Were Alison Victoria’s tears real? Lawsuit questions ‘Windy City Rehab’ episode showing falling out with her costar
The claims were made in a new filing Tuesday by former show co-host Donovan Eckhardt, who is seeking $2.2 million in a defamation lawsuit.
Sensing a ratings bonanza, the hit HGTV show “Windy City Rehab” intentionally veered from reality TV into the realm of soap opera in Season Two, a new lawsuit filing claims, but co-host Donovan Eckhardt was never told he would be recast as the villain in the home improvement show starring Alison Victoria.
The suit, originally filed by Eckhardt in January, accuses the companies behind the show, including HGTV, of falsely painting him as untrustworthy and someone who embezzled construction funds behind the back of his business partner and co-host, whose full name is Alison Victoria Gramenos.
The new filing, accepted by a Cook County Judge on Tuesday, seeks to use HGTV President Jane Latman’s own words to bolster the defamation case.
Eckhardt’s attorney Dan Hogan points to an Oct. 19 story published by Variety.com that was titled “HGTV’s New Programs Mix Soapy Storylines With Home Improvements.”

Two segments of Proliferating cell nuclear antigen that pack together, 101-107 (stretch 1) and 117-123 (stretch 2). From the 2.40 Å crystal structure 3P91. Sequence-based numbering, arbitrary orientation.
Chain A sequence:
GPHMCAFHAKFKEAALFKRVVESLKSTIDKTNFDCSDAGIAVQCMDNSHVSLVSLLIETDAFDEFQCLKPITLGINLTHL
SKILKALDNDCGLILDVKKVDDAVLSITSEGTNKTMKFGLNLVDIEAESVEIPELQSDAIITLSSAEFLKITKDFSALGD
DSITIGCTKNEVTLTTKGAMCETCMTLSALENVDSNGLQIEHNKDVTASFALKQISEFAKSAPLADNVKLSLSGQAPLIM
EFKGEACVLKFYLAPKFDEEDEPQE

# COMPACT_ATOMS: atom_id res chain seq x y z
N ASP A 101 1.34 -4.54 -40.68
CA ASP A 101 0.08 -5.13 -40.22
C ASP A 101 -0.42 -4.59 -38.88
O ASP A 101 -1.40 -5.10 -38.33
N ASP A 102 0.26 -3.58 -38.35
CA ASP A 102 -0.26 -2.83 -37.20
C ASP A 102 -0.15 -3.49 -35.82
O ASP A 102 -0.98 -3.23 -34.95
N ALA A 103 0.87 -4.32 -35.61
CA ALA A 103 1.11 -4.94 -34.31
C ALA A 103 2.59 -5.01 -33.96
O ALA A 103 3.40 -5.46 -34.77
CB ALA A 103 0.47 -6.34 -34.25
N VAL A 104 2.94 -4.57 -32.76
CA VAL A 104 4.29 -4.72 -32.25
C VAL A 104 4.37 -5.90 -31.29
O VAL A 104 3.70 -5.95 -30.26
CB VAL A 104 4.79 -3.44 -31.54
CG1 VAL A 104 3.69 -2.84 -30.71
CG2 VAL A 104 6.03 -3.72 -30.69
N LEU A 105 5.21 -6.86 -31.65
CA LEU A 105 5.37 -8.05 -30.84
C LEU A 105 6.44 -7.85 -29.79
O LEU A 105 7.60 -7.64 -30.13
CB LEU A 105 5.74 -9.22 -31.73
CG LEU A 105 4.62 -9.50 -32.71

“We are kind of stretching the HGTV brand. We are looking for more storytelling — deeper stories, richer stories — leaning more into emotions around relationships,” Latman told Variety. “In a sense, we are moving away from the strict format.”
Hogan points to this Latman quote: “We covered the breakup of Alison and Donovan’s business relationship in a way we would not have a few years ago, and the ratings skyrocketed.”
The statements indicate “this was part of an intentional rebranding by HGTV,” a concept the show took too far by staging scenes to boost ratings, the newly amended suit alleges. It even questions the authenticity of tears shed by Victoria as she discusses her falling out with Eckhardt in episode five of the second season.
“Throughout the episode, Alison continues to place blame on Donovan for most, if not all, of her issues, purporting to ‘tear up’ in several scenes shown in the episode,” according to the suit.
A representative from HGTV said the company does not comment on pending litigation.
The suit, which seeks $2.2 million in damages, states that Eckhardt “has suffered from depression, sleeplessness, loss of appetite” and has undergone counseling for the “embarrassing, traumatic and humiliating” experience. It notes although the show has been a huge ratings hit for the network, he was only paid $3,500 per episode.
Meanwhile, Eckhardt, who had his ability to file new permit applications suspended by Chicago’s Department of Buildings following a series of worksite violations, has not moved to have the privilege reinstated.
A city spokeswoman tells the Sun-Times that Eckhardt, who owns and operates Greymark Development, “has not requested a removal of his permit suspension nor has he renewed the general contractor license for his company.”